Previous attempts at building a perceptron on a quantum system have involved treating individual qubits as neurons in a network. This is a cumbersome and insanely complex method that’s failed to produce much in the way of actionable results.

Tacchino and company decided to try a different approach:

Here we introduce an alternative design that closely mimics a Rosenblatt perceptron on a quantum computer …We experimentally show the effectiveness of such an approach by practically implementing a 2 qubits version of the algorithm on the IBM quantum processor available for cloud quantum computing.

IBM’s Q Experience computer, a five-qubit cloud-access quantum system, has long been billed as a way to interact with quantum computing for those of us who don’t have millions to spend on laboratories and access to world-class physicists and engineers. But, typically, it’s thought of as an educational tool.

One of the big problems with quantum computers is that there isn’t any software, programs, or codes for them. It’s hard to write code for a machine that defies the laws of physics. But it’s not impossible.

The Italian team proved that by successfully running their perceptron algorithm on the IBM Q system and using the resultant neural network to conduct image classification tasks. To the best of our knowledge this is the first time this has been done.

Right now all it can do is tell which of three basic patterns a given image has. And, while that doesn’t sound very impressive, it’s worth putting it in context with the idea of quantum advantage.

According to the researchers:

Our algorithm presents an exponential advantage over classical perceptron models, as we have explicitly shown by representing and classifying 4 bits strings using 2 qubits, and 16 bits strings using only 4 qubits.

This simply means that neural networks running on quantum systems could, potentially, be exponentially more robust than those running on classical systems. The implications for this amalgam of AI and quantum computing are, well, beyond imagination.

What happens when we develop machines capable of acting as translators between the raw underlying language of the universe and humankind?

That’s a question best left for philosophers. But in the world of physics, as researchers learn more about ANNs, and engineers develop more advanced quantum computing systems, it’s possible a new class of machine learning will arrive to replace the old classical deep learning networks.

Tomorrow’s intelligent machines won’t be either AI-powered or quantum — they’ll be both.

H/t: MIT Technology Review

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Deep dive into Latin America’s last-mile delivery startups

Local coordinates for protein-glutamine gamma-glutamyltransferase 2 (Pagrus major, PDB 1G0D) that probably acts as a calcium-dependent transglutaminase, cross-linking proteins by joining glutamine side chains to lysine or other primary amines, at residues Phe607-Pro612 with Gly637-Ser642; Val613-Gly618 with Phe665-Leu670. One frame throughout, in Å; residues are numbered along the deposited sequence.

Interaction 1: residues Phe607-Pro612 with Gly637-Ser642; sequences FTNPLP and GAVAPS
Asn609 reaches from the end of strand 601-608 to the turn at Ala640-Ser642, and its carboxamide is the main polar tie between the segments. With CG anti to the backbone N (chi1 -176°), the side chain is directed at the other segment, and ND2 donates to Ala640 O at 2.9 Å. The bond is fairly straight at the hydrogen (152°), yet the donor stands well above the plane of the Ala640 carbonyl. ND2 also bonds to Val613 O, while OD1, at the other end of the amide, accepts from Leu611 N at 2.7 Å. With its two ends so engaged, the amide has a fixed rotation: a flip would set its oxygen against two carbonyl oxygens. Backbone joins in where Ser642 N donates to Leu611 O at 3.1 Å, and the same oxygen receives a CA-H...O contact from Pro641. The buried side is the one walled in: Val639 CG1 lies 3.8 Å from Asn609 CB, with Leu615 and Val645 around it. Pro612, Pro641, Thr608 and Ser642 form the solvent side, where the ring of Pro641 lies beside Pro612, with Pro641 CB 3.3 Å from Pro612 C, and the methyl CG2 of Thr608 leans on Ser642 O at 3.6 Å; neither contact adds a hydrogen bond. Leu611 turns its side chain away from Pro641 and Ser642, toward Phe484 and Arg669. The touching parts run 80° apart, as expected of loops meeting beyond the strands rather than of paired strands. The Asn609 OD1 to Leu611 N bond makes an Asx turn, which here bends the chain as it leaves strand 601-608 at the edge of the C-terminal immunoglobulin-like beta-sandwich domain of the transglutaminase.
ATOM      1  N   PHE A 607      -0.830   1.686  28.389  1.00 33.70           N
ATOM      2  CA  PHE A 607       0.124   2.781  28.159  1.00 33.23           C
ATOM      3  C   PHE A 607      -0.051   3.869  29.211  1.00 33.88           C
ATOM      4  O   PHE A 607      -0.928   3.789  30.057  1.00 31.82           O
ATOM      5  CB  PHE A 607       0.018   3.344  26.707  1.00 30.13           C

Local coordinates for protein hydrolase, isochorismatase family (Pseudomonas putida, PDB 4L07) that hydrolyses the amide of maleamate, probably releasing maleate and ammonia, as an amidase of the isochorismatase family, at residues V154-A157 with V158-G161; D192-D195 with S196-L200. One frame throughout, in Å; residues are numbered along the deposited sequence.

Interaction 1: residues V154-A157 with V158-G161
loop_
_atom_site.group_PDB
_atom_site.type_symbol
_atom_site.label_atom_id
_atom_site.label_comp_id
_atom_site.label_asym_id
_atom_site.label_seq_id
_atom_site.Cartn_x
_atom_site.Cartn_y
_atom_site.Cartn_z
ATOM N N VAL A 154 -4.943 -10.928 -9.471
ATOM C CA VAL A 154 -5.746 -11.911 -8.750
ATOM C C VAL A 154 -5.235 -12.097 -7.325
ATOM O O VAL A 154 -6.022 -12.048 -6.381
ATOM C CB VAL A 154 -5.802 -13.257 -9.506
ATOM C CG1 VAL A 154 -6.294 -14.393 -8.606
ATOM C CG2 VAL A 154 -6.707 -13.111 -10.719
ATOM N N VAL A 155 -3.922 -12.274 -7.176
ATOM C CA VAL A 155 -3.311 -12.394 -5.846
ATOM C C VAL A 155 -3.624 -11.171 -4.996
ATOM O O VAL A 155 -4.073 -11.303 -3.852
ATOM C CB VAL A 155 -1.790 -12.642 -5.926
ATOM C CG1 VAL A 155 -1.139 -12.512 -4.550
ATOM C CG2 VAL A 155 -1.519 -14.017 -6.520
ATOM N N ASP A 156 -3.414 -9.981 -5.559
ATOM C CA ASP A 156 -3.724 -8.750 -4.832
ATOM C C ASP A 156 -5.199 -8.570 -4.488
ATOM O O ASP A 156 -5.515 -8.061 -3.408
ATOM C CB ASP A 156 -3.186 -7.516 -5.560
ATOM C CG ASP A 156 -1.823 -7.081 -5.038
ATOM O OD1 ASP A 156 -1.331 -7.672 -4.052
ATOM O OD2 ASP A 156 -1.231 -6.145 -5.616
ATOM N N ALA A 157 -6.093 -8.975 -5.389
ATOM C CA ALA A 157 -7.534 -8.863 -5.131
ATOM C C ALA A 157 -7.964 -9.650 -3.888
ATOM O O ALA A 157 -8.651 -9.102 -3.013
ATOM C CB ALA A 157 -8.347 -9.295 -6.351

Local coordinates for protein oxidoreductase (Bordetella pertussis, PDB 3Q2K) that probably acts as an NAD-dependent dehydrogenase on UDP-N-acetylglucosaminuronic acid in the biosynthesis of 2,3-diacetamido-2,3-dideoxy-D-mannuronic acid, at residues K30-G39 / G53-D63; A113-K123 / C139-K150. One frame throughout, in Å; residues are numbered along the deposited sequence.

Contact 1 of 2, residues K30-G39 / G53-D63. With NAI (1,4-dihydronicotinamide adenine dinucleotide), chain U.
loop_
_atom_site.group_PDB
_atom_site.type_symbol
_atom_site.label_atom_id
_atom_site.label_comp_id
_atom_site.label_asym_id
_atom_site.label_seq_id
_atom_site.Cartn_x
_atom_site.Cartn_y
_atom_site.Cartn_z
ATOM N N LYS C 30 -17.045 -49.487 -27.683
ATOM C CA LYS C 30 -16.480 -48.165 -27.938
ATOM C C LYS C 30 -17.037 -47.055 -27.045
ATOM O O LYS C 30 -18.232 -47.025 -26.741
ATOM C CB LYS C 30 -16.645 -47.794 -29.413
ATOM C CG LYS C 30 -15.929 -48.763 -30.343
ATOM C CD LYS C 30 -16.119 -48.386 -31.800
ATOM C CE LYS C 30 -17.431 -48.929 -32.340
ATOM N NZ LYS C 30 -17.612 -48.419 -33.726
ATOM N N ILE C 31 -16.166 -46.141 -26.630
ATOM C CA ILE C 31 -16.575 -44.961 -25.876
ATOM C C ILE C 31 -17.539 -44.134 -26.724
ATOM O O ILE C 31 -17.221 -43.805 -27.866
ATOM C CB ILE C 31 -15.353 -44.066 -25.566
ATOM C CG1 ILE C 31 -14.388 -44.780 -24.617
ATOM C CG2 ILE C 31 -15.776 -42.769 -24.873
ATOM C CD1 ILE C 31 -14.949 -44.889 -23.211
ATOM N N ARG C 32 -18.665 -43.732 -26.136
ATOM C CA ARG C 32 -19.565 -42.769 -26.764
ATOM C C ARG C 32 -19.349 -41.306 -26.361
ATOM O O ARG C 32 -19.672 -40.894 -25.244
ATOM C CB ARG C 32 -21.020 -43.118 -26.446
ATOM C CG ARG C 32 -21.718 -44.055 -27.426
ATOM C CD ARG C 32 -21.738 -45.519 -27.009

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Three types of cryptocurrency tokens explained as quickly as possible

Welcome to Hard Fork Basics, a collection of tips, tricks, guides, and advice to keep you up to date in the cryptocurrency and blockchain world.

Considering there are well over 2,000 cryptocurrencies on today’s market, the average cryptocurrency investor faces being veritably overwhelmed by choice.

That certainly sounds like a lot, but pretty much all cryptocurrency falls into one of three token categories: currency, utility, or investment.

Each group requires different rules and regulations to ensure their issuance and exchange is above board with government regulators. Depending on the country, cryptocurrency startups may also have to register their business with regulators depending on the token issued.

So, let’s take a look at what each of the classifications mean, quickly.

Currency tokens

This is the original (and most straight-forward) form a blockchain-derived token can take.

Tokens can be classified as currencies if (and only if) they were created entirely as a means of payment for goods and services external to the platform running the token.

For example, Bitcoin is seen as a currency as it was created with the intention of replacing fiat money. As such, Bitcoin holders are able to use their Bitcoin to purchase goods and services from shops, online retailers, and other merchants.

It’s worth noting that the SEC has deemed both Bitcoin and Ethereum to be currencies, after both were found to be too decentralized to be anything but.

Utility tokens

These digital assets are built to provide investors with something other than a means of payment.

This typically comes in the form of access to a particular product or platform. For example, many cryptocurrency exchanges have issued their own native cryptocurrencies for customers to use to reduce trading fees.

The primary difference between a currency and a utility lies in the fact that holding a utility token provides the investor with access to a function provided directly by the businesses who issued it.

In our cryptocurrency exchange example, the holder is only granted access to reduced trading fees through the use of that token.

Most tokens created on blockchains (like EOS and Ethereum) are essentially utility tokens, as each one is intended to be used natively on a single platform, such as a decentralized app (dApp).

Investment/asset tokens

Investment tokens are perhaps the most complicated to classify. Inevitably, most become securities in the eyes of financial regulators like the SEC and FINMA.

Tokens found in in this group are the assets that promise a positive return on their investment (besides profits generated from rising market prices).

Such returns are usually distributed by the platform itself or the company that created it.

The most famous example is the MakerDAO – an autonomous, smart-contract powered blockchain organization that reinvested profits from its ICO to generate more profit for holders.

This was deemed to be the critical factor that allowed the SEC to retroactively classify the digital assets issued by MakerDAO as investment tokens (and by extension, securities).